Gov. Gretchen Whitmer joined four other governors this week to signal sympathy for citizens enduring a painful spike in energy prices. Unfortunately, Whitmer has no plans to provide actual relief as Michigan residents pay $4.25 per gallon for gas.
“We need to do all we can to put money back in people’s pockets,” Whitmer tweeted Tuesday after signing on to a letter in support of suspending federal gas taxes.
Whitmer and four other Democratic Party governors — Jared Polis of Colorado, New Mexico’s Michelle Luhan Grisham, Tom Wolf of Pennsylvania and Minnesota’s Tim Walz — announced their support for a U.S. House bill sponsored by Rep. Dan Kildee, D-Flint, which would put the 18.4-cent federal gasoline tax on hold through December.
“As Congress looks to relieve Americans of the financial stress caused by increased gas prices amid international crises and rising inflation, we support federal legislation to address rising gas prices by suspending the federal gas tax until the end of the year,” the governors wrote Tuesday in a letter to House Speaker Nancy Pelosi.
State governors do not have any say over the federal tax. The joint letter is a gesture closer to clicking the “care” icon on Facebook than to putting Michigan residents' money back in their pockets.
Whitmer has many options to ease the pain of heating, electric and gasoline. She could give up her opposition to the Line 5 pipeline, which stands in the way of environmental and safety upgrades to that vital energy corridor. She could remove some of the regulatory and pricing obstacles that help starve the state’s emissions-free nuclear energy network. She could phase out green pork projects or encourage more in-state natural gas production. And there are proposals kicking around the Legislature to suspend the gas taxes Michigan itself levies. (With an excise tax at 27.2 cents per gallon and a sales tax of 22.69 cents, the state takes more of your gas money than Washington does.)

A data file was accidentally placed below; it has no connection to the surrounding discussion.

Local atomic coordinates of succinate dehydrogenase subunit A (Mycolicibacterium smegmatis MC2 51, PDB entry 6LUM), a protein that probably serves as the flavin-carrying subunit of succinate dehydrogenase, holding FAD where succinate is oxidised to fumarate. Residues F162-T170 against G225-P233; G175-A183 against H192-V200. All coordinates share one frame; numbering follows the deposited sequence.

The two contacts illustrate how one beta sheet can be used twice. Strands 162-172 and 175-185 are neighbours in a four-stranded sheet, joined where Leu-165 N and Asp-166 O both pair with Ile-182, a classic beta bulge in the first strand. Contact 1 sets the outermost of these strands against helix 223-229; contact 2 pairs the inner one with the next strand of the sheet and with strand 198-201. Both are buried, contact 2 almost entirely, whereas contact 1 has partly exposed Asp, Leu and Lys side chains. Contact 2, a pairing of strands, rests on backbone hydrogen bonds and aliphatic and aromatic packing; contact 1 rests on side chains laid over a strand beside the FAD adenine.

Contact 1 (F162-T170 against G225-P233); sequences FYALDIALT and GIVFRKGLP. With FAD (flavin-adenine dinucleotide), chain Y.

These may be good or bad policies, but they are within the purview of state government. Whitmer opposes all of them. The governor indicated Friday that she intends to veto a Republican bill to suspend the state gas tax.
“Well, it won’t have lived up to any of those things that I just said,” Whitmer responded when asked during a press conference if she will sign a state Senate gas tax bill next week. “So you can draw your own conclusions.”
The federal gas tax is one of the few areas where Whitmer can’t help sticker-shocked Michiganders. Yet it seems to be the only one she is interested in.
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